While I had it assembled I did a CG check and found that I needed 6 each 3.3 Ah batteries in the nose to make it balance properly. It might tolerate being tail heavy and fly better with just 5 batteries up front, but 6 is safer for the first flight. Aircraft with lots of aerodamping tolerate being tail heavy better than fast models. That is why 3D models can often fly with such rearward CGs.

I made the main power harness, which has provisions for 6 batteries as inputs, and 4 ESCs at the output. The BEC's in those 4 ESCs can probably be paralleled and provide plenty of current for the 4 servos, but just to be safe I also provided a JST power connector. My plan is to drive a switching BEC set to 6V which will power the RX and the servos. The extra voltage will hopefully help to make up for any voltage losses on the long servo extensions.

I weighed the plane it it's nearly complete state and it is now pushing 12 pounds, twice my original estimate of 6 pounds. With a static thrust of over 6 pounds at full throttle it should fly but it won't do much other than float around like a butterfly.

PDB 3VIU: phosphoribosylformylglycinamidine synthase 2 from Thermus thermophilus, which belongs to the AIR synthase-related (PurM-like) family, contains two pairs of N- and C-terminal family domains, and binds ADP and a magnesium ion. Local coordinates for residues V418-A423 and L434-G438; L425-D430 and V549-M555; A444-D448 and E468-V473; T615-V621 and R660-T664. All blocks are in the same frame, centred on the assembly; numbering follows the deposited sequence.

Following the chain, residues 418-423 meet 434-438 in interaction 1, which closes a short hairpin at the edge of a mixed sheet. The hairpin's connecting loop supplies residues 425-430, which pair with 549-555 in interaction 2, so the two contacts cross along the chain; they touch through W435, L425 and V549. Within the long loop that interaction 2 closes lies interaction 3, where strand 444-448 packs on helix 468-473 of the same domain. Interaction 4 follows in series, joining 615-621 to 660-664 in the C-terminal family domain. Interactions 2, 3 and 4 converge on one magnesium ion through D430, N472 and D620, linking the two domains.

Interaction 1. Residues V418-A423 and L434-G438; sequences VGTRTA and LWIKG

To be honest, I consider this build to be a failure of my original design mission. It's a little too big to be practical. At 10 ft. span it would be more reasonable and probably closer to 9 pounds. At 8 ft. span it would be closer to 6 pounds which would give it a static thrust to weight ratio of over 1:1. At that point it would be fully aerobatic and easier to transport as well. I feel like I should have made the 8 ft. span model instead. Since the goal is to provide a solid reference design that others can build with a reasonable expectation of success, an 8 foot span model would be more likely to meet that goal.

I will still try to fly the 12 ft span model at least once. It may or may not survive the attempt but I have put too much work into it not to make the attempt.
Styrofoam Build Comments

R-Tech Styrofoam Insulation (or equivalent) is a fine building material. It is cheap, light weight, strong for its weight, and easy to work with. It can be used to make high quality models using standard techniques, but I am mostly referring to its use in quick build models, similar to the standard Flite Test foam board designs.